The Speed7 PLCs, made by a German company called Vipa, use the same Step7 programming language as S7 controllers, and are compatible with S7 peripherals. The PLCs, which come in a choice of DIN-rail, backplane or PCI mounting formats, use a modular memory system that allows users to buy enough memory (from 64kb to 16Mb) for their application. If they later extend the application, larger memory cards can be installed. The cards can store source code, programs and firmware updates.
Another facility on some models is an ultra-fast parallel bus which supports high-speed digital and analogue inputs for precision applications such as registration. Various combinations of modules can be used simultaneously on the high-speed bus and on the standard serial bus.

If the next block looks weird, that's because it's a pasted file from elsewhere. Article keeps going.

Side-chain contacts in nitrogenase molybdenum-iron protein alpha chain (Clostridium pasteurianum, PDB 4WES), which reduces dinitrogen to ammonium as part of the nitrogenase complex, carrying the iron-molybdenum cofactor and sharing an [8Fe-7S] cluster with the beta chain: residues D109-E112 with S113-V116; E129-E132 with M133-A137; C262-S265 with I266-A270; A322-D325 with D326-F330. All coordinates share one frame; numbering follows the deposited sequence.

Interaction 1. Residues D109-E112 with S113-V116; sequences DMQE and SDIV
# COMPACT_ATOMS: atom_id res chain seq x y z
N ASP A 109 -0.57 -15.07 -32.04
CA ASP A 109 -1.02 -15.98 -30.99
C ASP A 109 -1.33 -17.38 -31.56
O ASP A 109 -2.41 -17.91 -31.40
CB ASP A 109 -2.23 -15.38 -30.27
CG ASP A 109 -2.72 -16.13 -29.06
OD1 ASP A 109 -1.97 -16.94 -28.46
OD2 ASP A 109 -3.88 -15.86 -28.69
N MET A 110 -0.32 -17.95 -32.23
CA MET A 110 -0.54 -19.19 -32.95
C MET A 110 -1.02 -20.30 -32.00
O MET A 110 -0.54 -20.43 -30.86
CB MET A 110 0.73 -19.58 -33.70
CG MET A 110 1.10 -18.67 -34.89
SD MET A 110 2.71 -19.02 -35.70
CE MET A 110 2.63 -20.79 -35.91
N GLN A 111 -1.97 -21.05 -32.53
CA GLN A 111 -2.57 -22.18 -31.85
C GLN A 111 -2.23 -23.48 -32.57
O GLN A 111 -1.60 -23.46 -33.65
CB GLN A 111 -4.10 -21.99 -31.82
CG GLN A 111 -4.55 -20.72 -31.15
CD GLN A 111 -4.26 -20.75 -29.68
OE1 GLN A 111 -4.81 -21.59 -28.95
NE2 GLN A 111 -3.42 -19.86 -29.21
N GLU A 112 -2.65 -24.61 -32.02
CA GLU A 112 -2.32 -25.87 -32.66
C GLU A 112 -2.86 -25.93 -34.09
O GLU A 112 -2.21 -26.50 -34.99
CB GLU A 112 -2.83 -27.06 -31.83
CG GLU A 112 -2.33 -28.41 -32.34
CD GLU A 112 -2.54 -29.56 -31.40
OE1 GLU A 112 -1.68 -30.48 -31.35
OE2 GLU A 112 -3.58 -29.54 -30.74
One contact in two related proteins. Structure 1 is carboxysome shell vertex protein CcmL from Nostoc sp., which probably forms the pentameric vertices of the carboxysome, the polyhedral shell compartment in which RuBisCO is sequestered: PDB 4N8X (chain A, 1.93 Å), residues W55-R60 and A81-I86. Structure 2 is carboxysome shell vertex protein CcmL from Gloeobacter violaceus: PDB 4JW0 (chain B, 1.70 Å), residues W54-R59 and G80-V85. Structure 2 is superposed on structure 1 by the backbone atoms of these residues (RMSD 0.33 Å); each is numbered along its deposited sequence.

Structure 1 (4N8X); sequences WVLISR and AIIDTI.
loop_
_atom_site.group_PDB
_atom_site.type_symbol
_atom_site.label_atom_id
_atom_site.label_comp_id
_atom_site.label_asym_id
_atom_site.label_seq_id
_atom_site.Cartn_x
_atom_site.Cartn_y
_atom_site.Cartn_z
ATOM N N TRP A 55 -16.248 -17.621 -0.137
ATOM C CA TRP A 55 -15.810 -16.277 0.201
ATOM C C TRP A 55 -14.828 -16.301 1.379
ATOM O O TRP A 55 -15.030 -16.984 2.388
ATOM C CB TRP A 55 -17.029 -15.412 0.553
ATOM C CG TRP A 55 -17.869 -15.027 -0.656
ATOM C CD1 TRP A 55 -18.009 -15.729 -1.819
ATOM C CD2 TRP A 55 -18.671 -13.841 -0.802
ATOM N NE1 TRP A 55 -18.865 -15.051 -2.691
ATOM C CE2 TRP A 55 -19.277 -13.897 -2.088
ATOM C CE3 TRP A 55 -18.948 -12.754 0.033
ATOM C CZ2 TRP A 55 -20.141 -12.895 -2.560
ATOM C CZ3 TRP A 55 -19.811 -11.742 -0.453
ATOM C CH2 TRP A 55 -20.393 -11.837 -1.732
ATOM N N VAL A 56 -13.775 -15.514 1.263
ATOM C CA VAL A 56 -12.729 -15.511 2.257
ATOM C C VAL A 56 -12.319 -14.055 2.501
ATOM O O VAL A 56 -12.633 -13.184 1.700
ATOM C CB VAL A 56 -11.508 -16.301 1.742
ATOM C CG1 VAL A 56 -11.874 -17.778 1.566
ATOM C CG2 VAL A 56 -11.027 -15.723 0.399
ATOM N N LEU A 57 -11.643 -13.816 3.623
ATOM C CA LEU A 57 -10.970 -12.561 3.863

The Speed7 PLCs have a cycle time of 100µs and can process more than 50,000 instructions in less than 1ms, making them at least four times faster than Siemens' S7-416 PLC. According to Mark Jones, who represents Vipa in the UK, independent tests have shown that, on some measures, the Vipa PLCs are up to 70 times faster than their Siemens counterparts. Details of the tests can be found on the Speed7 Web site.
Vipa was founded in 1985, originally to make hardware for Siemens. It then started to produce its own Siemens-compatible PLCs which led Siemens to launch a series of legal challenges. According to Jones, they were all dismissed.